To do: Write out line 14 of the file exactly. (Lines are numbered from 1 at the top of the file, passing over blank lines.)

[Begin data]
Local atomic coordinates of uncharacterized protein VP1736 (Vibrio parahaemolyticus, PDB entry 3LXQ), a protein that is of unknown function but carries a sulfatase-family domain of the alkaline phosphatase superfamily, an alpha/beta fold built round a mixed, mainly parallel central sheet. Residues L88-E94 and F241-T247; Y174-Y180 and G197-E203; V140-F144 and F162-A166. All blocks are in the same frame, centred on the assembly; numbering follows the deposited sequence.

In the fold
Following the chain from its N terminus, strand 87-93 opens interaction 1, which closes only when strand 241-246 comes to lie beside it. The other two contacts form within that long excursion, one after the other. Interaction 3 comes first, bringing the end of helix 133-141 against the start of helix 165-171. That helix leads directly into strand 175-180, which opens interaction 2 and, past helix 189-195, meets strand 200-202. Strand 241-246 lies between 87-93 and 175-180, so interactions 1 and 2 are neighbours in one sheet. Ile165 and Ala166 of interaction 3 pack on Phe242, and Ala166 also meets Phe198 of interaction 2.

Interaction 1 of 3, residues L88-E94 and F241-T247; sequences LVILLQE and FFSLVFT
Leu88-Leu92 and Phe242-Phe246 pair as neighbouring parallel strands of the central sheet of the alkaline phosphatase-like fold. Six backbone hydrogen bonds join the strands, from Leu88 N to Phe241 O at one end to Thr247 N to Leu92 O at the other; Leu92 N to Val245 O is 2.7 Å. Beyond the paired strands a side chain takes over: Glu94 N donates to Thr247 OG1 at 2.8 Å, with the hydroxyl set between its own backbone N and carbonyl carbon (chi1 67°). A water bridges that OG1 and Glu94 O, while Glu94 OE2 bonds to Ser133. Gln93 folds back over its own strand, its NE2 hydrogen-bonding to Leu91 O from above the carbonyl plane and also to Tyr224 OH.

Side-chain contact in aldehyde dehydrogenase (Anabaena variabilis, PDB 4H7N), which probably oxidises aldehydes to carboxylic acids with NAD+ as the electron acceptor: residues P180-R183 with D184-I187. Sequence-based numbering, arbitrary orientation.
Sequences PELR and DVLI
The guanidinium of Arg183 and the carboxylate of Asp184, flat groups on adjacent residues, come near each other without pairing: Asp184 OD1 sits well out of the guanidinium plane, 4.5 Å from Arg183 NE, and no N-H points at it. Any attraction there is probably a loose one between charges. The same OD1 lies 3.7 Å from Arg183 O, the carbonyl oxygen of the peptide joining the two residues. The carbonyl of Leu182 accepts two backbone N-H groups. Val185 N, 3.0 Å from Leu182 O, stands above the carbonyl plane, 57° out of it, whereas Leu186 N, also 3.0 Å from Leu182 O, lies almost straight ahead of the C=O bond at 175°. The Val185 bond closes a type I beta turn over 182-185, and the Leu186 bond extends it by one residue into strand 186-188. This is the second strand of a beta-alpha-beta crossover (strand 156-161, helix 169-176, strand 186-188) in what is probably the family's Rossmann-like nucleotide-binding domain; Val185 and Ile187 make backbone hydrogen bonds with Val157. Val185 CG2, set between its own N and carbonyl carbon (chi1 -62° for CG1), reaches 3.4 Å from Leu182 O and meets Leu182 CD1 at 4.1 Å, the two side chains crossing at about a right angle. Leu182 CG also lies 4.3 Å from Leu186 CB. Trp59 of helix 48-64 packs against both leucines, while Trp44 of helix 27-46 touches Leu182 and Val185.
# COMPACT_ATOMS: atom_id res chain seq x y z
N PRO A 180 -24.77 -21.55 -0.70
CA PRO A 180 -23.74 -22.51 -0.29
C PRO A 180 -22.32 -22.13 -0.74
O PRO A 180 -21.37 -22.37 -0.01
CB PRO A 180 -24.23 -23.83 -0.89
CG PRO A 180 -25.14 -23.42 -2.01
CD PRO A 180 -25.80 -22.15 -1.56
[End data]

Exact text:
CB PRO A 180 -24.23 -23.83 -0.89